Designing Collective Access: A Feminist Disability Theory of Universal Design

Aimi Hamraie

Abstract


Universal Design (UD) is a movement to produce built environments that are accessible to a broad range of human variation. Though UD is often taken for granted as synonymous with the best, most inclusive, forms of disability access, the values, methodologies, and epistemologies that underlie UD require closer scrutiny. This paper uses feminist and disability theories of architecture and geography in order to complicate the concepts of "universal" and "design" and to develop a feminist disability theory of UD wherein design is a material-discursive phenomenon that produces both physical environments and symbolic meaning. Furthermore, the paper examines ways in which to conceive UD as a project of collective access and social sustainability, rather than as a strategy targeted toward individual consumers and marketability. A conception of UD that is informed by a politics of interdependence and collective access would address the multiple intersectional forms of exclusion that inaccessible design produces.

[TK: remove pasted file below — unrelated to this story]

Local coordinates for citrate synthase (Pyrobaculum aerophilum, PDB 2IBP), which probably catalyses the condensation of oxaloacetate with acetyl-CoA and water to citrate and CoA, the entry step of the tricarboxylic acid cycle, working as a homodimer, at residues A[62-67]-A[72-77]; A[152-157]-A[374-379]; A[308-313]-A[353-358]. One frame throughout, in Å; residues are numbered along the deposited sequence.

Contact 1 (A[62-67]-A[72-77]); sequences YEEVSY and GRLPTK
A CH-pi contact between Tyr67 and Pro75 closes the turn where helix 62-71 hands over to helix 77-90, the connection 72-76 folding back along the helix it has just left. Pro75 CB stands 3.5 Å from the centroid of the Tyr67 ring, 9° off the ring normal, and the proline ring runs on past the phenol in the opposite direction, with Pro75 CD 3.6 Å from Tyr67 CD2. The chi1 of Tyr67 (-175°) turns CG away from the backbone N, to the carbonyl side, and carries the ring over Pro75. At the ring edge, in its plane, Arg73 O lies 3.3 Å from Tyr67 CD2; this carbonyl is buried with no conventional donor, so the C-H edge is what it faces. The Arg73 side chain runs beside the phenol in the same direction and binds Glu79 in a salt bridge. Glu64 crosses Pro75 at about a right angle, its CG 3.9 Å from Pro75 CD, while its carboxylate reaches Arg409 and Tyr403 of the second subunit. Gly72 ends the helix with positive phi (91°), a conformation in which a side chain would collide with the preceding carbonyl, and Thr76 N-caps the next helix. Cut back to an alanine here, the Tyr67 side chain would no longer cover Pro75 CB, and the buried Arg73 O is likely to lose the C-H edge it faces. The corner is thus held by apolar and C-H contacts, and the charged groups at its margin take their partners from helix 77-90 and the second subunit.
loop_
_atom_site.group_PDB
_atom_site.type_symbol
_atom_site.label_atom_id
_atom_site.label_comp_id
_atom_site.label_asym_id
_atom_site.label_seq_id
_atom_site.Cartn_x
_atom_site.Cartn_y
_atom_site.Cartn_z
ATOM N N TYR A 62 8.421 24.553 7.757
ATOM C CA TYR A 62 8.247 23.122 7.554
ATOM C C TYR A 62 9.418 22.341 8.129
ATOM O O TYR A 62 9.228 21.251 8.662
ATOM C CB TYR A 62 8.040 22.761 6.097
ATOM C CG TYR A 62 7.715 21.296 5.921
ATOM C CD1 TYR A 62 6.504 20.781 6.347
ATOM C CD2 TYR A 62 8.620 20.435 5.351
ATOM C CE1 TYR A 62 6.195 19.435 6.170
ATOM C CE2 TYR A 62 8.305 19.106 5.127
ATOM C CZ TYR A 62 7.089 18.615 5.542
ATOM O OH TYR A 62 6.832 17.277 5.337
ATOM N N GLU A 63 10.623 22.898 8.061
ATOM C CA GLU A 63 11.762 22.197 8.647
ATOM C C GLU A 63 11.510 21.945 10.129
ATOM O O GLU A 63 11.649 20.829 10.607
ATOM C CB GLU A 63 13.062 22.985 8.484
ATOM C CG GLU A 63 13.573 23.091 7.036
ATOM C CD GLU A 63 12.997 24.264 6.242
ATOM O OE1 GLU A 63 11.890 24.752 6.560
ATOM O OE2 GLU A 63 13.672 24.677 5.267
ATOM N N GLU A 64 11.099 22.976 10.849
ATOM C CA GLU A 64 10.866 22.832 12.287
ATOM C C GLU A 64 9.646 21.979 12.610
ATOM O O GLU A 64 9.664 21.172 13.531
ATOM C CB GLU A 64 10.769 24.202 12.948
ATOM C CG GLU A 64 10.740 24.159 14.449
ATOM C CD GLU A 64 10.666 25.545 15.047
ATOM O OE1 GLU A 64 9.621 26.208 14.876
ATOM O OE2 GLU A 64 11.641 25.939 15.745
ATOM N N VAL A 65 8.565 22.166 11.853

Keywords: universal design; collective access; interdependence; built environment; feminist theory

 

 


Keywords


universal design; collective access; interdependence; built environment; feminist theory

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DOI: http://dx.doi.org/10.18061/dsq.v33i4.3871

Copyright (c) 2013 Aimi Hamraie



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ISSN: 2159-8371